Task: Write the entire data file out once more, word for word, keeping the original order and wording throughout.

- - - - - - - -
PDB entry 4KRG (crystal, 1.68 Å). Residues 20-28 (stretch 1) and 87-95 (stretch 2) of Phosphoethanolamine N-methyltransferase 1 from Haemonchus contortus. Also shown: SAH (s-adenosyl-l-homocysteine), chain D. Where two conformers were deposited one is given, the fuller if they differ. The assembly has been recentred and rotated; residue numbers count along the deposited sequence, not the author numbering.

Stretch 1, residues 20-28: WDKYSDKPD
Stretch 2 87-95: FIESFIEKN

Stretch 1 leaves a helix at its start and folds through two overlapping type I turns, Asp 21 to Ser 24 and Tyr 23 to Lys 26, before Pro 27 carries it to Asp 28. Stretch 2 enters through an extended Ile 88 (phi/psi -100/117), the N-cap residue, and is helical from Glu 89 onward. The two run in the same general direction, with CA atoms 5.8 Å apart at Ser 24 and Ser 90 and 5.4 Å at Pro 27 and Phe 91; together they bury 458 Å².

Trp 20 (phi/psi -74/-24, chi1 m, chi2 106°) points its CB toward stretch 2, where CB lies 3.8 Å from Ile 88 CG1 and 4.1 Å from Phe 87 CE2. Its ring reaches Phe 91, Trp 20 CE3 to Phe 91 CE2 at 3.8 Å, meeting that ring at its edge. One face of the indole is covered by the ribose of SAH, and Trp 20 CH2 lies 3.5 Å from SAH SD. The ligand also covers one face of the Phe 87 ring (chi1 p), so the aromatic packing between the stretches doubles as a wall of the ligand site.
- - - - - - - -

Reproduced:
PDB entry 4KRG (crystal, 1.68 Å). Residues 20-28 (stretch 1) and 87-95 (stretch 2) of Phosphoethanolamine N-methyltransferase 1 from Haemonchus contortus. Also shown: SAH (s-adenosyl-l-homocysteine), chain D. Where two conformers were deposited one is given, the fuller if they differ. The assembly has been recentred and rotated; residue numbers count along the deposited sequence, not the author numbering.

Stretch 1, residues 20-28: WDKYSDKPD
Stretch 2 87-95: FIESFIEKN

Stretch 1 leaves a helix at its start and folds through two overlapping type I turns, Asp 21 to Ser 24 and Tyr 23 to Lys 26, before Pro 27 carries it to Asp 28. Stretch 2 enters through an extended Ile 88 (phi/psi -100/117), the N-cap residue, and is helical from Glu 89 onward. The two run in the same general direction, with CA atoms 5.8 Å apart at Ser 24 and Ser 90 and 5.4 Å at Pro 27 and Phe 91; together they bury 458 Å².

Trp 20 (phi/psi -74/-24, chi1 m, chi2 106°) points its CB toward stretch 2, where CB lies 3.8 Å from Ile 88 CG1 and 4.1 Å from Phe 87 CE2. Its ring reaches Phe 91, Trp 20 CE3 to Phe 91 CE2 at 3.8 Å, meeting that ring at its edge. One face of the indole is covered by the ribose of SAH, and Trp 20 CH2 lies 3.5 Å from SAH SD. The ligand also covers one face of the Phe 87 ring (chi1 p), so the aromatic packing between the stretches doubles as a wall of the ligand site.